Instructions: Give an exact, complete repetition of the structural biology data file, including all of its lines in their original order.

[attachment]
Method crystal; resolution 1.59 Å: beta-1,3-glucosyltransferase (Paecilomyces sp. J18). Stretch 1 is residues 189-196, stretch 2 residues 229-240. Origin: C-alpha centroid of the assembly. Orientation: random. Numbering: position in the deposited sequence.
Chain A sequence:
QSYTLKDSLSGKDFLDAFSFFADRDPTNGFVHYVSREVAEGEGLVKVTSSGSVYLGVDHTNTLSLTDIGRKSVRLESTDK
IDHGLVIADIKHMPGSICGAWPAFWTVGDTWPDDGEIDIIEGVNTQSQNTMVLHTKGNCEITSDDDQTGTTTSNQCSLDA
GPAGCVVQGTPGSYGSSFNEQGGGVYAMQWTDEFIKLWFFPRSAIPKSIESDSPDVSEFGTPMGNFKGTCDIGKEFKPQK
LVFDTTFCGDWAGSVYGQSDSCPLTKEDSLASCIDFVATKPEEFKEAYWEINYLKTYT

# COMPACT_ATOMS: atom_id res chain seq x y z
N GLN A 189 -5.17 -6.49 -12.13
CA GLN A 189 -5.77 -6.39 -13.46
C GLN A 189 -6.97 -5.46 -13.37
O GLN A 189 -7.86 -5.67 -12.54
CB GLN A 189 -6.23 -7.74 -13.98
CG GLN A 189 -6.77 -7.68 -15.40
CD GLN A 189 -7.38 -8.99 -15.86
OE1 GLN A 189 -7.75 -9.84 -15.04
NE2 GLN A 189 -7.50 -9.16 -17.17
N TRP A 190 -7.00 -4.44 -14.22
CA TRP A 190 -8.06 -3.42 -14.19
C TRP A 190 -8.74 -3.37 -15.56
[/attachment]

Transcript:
Method crystal; resolution 1.59 Å: beta-1,3-glucosyltransferase (Paecilomyces sp. J18). Stretch 1 is residues 189-196, stretch 2 residues 229-240. Origin: C-alpha centroid of the assembly. Orientation: random. Numbering: position in the deposited sequence.
Chain A sequence:
QSYTLKDSLSGKDFLDAFSFFADRDPTNGFVHYVSREVAEGEGLVKVTSSGSVYLGVDHTNTLSLTDIGRKSVRLESTDK
IDHGLVIADIKHMPGSICGAWPAFWTVGDTWPDDGEIDIIEGVNTQSQNTMVLHTKGNCEITSDDDQTGTTTSNQCSLDA
GPAGCVVQGTPGSYGSSFNEQGGGVYAMQWTDEFIKLWFFPRSAIPKSIESDSPDVSEFGTPMGNFKGTCDIGKEFKPQK
LVFDTTFCGDWAGSVYGQSDSCPLTKEDSLASCIDFVATKPEEFKEAYWEINYLKTYT

# COMPACT_ATOMS: atom_id res chain seq x y z
N GLN A 189 -5.17 -6.49 -12.13
CA GLN A 189 -5.77 -6.39 -13.46
C GLN A 189 -6.97 -5.46 -13.37
O GLN A 189 -7.86 -5.67 -12.54
CB GLN A 189 -6.23 -7.74 -13.98
CG GLN A 189 -6.77 -7.68 -15.40
CD GLN A 189 -7.38 -8.99 -15.86
OE1 GLN A 189 -7.75 -9.84 -15.04
NE2 GLN A 189 -7.50 -9.16 -17.17
N TRP A 190 -7.00 -4.44 -14.22
CA TRP A 190 -8.06 -3.42 -14.19
C TRP A 190 -8.74 -3.37 -15.56